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Recorded Future underlines threats to submarine telecommunication cables, such as the risk of intentional sabotage and spying by nation-state threat actors.
Submarine cables, the backbone of the global economy and telecommunications, are operating in an increasingly risky environment and are prone to geopolitical, physical, and cyber threats, including nation-state sabotage and spying, intelligence company Recorded Future says.
Fiber-optic submarine cables on the ocean floor transmit an estimated 99% of all intercontinental internet traffic and communications, including roughly $10 trillion of financial transactions daily and sensitive government and military communication, making them attractive targets for intelligence collection and sabotage.
The number of undersea cables has doubled over the past decade, reaching an estimated 529 cable systems in operation today, and their capacity is likely to increase, to meet the growing number of users and devices requiring internet connectivity.
When it comes to risks these cables are exposed to, intentional attacks are the most damaging, compared to accidental damage from ship anchors or fishing vessels.
In terms of intentional sabotage and spying, state-sponsored groups should be regarded as the greatest threat to submarine cables, especially with an increasing number of Chinese-owned companies operating cables, and with Russia interested in mapping the submarine cable system, very “likely for potential sabotage or disruption”, Recorded Future’s report (PDF) points out.
“Major geopolitical developments, specifically Russia’s war against Ukraine, China’s increasing coercive actions toward, and preparations for, a potential forceful unification with Taiwan, as well as the deepening rift between Beijing and Washington, will very likely be key drivers of the near-term risk environment,” Recorded Future notes.
According to the company, the main threat from China comes in the form of its ability to control digital flows, given its more prominent role as an owner/operator in the industry, which allows it to dictate the location of new cables, “creating new opportunities for intelligence collection through the landing stations it controls”.
Russia, on the other hand, represents a threat to the physical security of submarine cables, especially those in the North Sea region. Cutting a submarine cable would lead to disruptions and, if the damage is dealt in deepwater, the impact would be greater, as it would take longer to repair. State-sponsored threat actors, Recorded Future notes, have the resources required to identify and sever a cable in deep water.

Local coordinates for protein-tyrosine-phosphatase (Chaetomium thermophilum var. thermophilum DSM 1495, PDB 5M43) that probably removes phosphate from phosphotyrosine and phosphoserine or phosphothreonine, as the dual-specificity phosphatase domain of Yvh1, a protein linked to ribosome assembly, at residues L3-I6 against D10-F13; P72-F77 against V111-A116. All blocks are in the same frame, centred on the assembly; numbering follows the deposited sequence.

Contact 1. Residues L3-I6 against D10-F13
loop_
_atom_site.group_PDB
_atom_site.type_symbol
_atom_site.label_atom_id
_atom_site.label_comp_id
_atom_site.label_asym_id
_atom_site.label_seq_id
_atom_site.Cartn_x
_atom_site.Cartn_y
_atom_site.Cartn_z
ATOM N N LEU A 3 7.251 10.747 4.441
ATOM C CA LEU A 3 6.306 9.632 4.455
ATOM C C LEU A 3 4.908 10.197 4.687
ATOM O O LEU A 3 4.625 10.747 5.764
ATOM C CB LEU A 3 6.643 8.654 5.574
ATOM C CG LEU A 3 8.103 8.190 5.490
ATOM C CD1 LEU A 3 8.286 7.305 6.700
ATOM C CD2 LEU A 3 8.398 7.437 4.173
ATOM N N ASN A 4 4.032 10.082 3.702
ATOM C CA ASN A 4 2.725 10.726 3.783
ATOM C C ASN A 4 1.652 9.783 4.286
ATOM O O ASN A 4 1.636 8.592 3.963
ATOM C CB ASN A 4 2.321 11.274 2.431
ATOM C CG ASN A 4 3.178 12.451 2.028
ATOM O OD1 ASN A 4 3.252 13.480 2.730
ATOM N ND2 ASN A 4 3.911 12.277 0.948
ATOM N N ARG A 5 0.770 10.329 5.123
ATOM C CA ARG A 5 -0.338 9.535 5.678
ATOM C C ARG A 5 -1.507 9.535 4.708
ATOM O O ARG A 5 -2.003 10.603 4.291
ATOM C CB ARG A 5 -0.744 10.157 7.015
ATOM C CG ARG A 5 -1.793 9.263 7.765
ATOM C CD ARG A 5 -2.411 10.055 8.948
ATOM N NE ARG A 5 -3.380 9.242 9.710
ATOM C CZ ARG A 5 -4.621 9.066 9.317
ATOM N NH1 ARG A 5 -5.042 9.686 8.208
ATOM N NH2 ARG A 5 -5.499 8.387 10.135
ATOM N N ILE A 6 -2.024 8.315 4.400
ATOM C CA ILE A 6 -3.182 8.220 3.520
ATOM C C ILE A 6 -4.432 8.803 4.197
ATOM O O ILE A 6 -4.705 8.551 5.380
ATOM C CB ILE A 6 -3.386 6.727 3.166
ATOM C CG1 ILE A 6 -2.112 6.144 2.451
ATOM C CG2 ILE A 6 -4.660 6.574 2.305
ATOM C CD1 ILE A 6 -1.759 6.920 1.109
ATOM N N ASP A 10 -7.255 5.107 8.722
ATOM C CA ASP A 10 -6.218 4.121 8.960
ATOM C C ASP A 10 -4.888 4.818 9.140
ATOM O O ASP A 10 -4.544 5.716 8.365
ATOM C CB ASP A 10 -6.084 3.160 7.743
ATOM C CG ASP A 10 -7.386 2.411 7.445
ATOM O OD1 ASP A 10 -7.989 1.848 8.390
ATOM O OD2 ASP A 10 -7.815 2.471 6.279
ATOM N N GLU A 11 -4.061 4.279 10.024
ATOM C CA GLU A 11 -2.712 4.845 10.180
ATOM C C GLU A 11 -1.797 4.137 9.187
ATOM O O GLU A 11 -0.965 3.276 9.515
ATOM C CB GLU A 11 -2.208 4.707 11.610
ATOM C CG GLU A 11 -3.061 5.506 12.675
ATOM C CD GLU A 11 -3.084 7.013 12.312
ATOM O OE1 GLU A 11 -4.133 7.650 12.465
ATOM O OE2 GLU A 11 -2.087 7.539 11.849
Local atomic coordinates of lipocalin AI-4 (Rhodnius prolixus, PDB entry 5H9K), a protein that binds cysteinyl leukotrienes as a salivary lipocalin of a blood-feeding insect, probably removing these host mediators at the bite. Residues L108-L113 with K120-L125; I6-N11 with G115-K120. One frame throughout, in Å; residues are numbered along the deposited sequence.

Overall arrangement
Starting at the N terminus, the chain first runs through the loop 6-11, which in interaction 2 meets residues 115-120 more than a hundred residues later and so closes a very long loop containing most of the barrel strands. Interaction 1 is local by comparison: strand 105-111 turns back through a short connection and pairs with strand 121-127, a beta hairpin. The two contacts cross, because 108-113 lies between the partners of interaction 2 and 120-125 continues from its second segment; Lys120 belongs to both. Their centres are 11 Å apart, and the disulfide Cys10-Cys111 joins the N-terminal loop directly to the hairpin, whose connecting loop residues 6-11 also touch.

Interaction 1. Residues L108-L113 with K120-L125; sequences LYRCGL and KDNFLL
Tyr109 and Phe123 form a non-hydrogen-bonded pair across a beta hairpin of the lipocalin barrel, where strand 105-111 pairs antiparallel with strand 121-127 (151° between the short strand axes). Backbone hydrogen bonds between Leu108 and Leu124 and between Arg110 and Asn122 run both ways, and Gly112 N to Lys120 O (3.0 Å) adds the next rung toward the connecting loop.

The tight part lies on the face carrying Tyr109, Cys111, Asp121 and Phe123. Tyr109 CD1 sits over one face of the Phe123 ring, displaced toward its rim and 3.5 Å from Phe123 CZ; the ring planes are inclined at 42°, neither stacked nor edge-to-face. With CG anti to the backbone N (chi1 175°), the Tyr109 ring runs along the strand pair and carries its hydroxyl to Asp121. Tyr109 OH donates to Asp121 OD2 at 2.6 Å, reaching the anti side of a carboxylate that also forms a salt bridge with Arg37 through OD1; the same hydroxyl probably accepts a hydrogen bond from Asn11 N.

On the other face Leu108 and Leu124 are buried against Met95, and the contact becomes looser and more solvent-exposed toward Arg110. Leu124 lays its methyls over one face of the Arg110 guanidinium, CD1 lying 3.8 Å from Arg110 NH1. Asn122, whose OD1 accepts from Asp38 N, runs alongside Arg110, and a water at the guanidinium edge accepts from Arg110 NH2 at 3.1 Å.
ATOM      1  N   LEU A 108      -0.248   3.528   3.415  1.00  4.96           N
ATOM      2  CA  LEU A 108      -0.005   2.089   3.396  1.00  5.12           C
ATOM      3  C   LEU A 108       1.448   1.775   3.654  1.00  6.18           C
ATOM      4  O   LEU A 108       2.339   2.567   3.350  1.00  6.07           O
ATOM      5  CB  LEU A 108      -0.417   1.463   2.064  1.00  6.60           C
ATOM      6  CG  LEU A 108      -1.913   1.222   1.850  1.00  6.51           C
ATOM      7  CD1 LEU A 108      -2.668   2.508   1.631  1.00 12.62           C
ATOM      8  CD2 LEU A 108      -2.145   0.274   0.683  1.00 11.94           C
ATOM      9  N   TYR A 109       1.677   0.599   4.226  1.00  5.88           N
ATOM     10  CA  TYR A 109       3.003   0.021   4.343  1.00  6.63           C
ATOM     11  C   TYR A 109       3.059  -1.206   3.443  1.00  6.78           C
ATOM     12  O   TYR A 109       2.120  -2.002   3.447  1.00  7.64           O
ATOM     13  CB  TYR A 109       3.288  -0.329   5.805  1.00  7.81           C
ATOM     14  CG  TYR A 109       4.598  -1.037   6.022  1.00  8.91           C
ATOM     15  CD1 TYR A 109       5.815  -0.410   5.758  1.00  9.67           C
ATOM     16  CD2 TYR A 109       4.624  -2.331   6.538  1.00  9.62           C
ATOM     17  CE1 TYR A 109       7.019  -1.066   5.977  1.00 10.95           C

“While much less frequent, intentional damage or sabotage represents a unique threat vector, since the timing of an attack and target can disproportionately affect the countries and companies that rely on that cable system,” Recorded Future points out.
Another important issue, the company notes, is the increasing role that hyperscalers such as Amazon, Google, Meta, and Microsoft are taking in the development and ownership of the global cable network, which raises concerns over market monopolies and digital sovereignty.
Located at shore and designed to connect the submarine cable with terrestrial networks, landing stations also represent an attractive target for intelligence collection, as they may lack heightened security protections, are easier to access than deep underwater cables, and house network management equipment and power feeds.
“It is likely that only a select few countries are capable of tapping into submarine cables in deepwater locations, where their activities are less likely to be detected. Landing stations therefore present a more readily accessible option. [They] can serve as intelligence collection points by their owners, on behalf of their country or for the benefit of a foreign government, through the insertion of monitoring equipment or backdoor software,” Recorded Future notes.
The use of remote network management systems for the monitoring and control of infrastructure may also represent a weak point that state-sponsored adversaries, ransomware groups, and other threat actors are likely to exploit.
“State actors seeking an espionage edge will almost certainly target the entire submarine cable ecosystem for intelligence collection: landing station infrastructure, the submarine cables themselves, third-party providers, and the hardware and software that knits it all together. Separately, Russia will almost certainly increase its overt and covert mapping of submarine cables, and likely engage in targeted sabotage on land and underwater,” Recorded Future states.
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Ionut Arghire is an international correspondent for SecurityWeek.
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